Aborting the One Child Policy in China

China is so awash in family planning, be it contraception or abortion, that if Rick Santorum lived there, his head would explode.  We all know about China’s one child policy, implemented in 1979 at the beginning of a period of reforms that placed China on the trajectory towards political stability and economic growth upon which it’s chugging today.  The basic problem in China was that there were simply too many people (and not enough money).  It’s still the most populous country in the world, but the economic growth that’s taken place there over the past three decades means that in coming years, the country is going to need to relax the policy in order to sustain growth rates.  The fundamental issue they face is that if the one child policy persists, the population will gradually begin to age to the point where there aren’t enough active workers to support pensioners.

It’s a question of balance, and while many of us in the west are used to approaching it from an impersonal point of view, I’d like to take this chance to discuss what my boyfriend (who is from China) thinks about it.  He was born in 1979, the year that the policy was implemented.  His parents already had a daughter, and they were operating in a gray area of having a second child.  Were it not for the fact that his father was (is) a member of the Communist party (!) and the fact that his parents were willing to pay a large fine (his mother was also demoted from her government job), he still thinks that it saved China.  His approach always amazes me.  He was nearly aborted, and yet he still sees the value in the policy.  I’ve found that the Chinese are far less ideological about politics.  They go with what works, not with what feels best.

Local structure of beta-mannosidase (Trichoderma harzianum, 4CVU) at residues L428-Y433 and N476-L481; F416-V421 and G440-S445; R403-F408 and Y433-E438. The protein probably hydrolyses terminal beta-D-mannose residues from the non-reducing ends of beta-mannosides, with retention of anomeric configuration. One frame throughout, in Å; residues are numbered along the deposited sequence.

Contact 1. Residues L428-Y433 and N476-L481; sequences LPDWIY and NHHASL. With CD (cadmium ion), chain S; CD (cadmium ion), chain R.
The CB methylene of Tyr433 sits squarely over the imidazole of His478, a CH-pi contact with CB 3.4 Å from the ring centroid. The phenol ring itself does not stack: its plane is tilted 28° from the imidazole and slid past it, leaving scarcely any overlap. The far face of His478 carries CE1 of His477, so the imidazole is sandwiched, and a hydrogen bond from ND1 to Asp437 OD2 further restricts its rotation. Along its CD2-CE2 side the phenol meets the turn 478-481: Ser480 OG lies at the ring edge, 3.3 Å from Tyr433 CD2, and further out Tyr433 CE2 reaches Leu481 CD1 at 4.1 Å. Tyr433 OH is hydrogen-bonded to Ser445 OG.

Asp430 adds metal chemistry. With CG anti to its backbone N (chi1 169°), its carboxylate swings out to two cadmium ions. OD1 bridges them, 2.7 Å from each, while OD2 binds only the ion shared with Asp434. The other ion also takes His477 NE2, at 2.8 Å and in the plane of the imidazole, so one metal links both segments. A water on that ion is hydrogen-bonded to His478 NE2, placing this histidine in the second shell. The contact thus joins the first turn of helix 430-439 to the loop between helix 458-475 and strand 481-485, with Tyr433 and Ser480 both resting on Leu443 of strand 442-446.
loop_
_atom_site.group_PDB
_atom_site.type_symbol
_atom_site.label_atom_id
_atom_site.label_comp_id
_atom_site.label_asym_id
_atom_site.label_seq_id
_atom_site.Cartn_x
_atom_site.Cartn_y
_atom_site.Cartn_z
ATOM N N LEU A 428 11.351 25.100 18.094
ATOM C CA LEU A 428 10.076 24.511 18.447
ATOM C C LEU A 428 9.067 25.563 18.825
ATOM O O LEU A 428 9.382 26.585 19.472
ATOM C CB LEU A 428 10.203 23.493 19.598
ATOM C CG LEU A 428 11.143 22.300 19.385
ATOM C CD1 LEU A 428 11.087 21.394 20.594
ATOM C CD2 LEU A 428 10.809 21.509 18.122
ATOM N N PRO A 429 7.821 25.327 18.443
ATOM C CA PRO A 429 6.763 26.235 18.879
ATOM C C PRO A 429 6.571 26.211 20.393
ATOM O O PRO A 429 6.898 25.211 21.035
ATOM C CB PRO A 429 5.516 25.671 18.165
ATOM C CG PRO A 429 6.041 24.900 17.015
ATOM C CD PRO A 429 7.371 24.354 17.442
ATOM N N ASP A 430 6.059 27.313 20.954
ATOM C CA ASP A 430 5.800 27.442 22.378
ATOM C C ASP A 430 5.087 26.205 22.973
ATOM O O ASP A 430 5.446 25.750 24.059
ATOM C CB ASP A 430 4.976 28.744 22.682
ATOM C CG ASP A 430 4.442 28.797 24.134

His take is that the policy saved China and made the economic transformation of the country possible.  Was it a painful and horribly unjust policy?  Yes.  But it worked.  China is doing as well as it is today precisely because of the hard choices made thirty years ago, and they now find themselves in a position where they can stop worrying about that issue, overpopulation, that threatened their existence.  I know that this is an extreme example, but, by comparison, the issue that’s now coming to the fore is gas prices in America, something that, while unpleasant to pay, is a fact of life.  It’s an asinine conversation, but, it’s the one that we’re bound to have in a democratic society.


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